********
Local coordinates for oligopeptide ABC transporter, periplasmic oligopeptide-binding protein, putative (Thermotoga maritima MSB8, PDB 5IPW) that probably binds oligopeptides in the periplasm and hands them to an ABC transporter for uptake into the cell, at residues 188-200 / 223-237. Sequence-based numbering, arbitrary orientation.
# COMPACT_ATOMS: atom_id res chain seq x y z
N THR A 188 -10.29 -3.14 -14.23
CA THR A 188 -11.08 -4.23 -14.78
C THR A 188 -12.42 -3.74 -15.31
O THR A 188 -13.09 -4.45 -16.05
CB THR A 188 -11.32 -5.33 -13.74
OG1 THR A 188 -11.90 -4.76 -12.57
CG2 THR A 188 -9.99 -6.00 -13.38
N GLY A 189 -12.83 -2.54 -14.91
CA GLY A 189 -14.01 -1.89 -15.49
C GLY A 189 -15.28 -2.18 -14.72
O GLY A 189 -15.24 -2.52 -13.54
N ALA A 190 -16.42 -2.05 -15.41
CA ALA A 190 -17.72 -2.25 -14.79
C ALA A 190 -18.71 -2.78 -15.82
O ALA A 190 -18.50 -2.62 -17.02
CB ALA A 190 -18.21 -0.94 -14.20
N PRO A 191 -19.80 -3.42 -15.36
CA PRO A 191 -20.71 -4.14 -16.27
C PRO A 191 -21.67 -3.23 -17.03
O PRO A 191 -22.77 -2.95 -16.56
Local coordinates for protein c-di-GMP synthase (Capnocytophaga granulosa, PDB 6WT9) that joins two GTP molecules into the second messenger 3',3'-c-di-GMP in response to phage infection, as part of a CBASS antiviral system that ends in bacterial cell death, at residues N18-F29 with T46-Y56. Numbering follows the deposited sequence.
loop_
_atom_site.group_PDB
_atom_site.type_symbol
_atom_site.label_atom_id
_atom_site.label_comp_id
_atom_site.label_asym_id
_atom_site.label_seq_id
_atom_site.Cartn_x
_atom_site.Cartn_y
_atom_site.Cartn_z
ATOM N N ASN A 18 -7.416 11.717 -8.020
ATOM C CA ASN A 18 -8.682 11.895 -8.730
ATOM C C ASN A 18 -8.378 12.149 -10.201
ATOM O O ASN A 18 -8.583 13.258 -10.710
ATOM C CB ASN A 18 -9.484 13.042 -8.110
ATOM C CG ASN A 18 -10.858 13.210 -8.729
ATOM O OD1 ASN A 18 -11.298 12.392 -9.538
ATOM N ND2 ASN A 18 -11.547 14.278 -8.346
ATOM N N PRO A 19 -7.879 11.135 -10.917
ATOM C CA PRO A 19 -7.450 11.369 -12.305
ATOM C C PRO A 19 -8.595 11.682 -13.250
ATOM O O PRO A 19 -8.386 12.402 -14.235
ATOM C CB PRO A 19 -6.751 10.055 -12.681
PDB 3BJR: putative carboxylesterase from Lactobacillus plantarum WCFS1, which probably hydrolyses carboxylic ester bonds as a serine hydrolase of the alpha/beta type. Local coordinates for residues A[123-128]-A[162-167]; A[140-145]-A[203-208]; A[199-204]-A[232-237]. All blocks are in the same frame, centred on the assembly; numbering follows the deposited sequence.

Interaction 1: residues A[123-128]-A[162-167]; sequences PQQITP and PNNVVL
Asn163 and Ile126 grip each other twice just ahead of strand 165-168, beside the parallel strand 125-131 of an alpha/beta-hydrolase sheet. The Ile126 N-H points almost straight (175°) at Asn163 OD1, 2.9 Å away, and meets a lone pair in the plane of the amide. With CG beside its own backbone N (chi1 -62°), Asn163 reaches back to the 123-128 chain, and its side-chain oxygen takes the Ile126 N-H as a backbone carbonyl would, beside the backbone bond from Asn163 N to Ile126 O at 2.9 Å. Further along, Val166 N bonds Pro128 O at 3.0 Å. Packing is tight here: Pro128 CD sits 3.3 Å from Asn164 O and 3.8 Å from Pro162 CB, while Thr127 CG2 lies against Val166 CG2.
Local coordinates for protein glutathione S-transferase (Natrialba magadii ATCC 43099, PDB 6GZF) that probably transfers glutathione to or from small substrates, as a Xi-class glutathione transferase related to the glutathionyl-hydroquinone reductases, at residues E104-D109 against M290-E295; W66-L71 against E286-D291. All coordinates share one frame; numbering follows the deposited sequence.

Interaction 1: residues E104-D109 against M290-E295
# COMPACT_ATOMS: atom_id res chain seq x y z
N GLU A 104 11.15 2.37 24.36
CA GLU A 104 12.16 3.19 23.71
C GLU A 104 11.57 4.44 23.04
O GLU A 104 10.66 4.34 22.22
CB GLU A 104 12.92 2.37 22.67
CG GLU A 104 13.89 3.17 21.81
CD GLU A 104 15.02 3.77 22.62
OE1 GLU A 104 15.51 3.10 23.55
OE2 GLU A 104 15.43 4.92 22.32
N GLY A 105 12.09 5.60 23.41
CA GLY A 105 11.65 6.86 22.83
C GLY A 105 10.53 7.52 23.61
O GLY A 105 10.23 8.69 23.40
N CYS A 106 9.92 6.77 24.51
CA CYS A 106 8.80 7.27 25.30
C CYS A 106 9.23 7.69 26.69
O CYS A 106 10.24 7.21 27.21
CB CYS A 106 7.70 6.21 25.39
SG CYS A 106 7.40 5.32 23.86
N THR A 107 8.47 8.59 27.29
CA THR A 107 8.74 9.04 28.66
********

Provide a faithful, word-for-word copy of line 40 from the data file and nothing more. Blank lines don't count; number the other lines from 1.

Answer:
ATOM O OD1 ASN A 18 -11.298 12.392 -9.538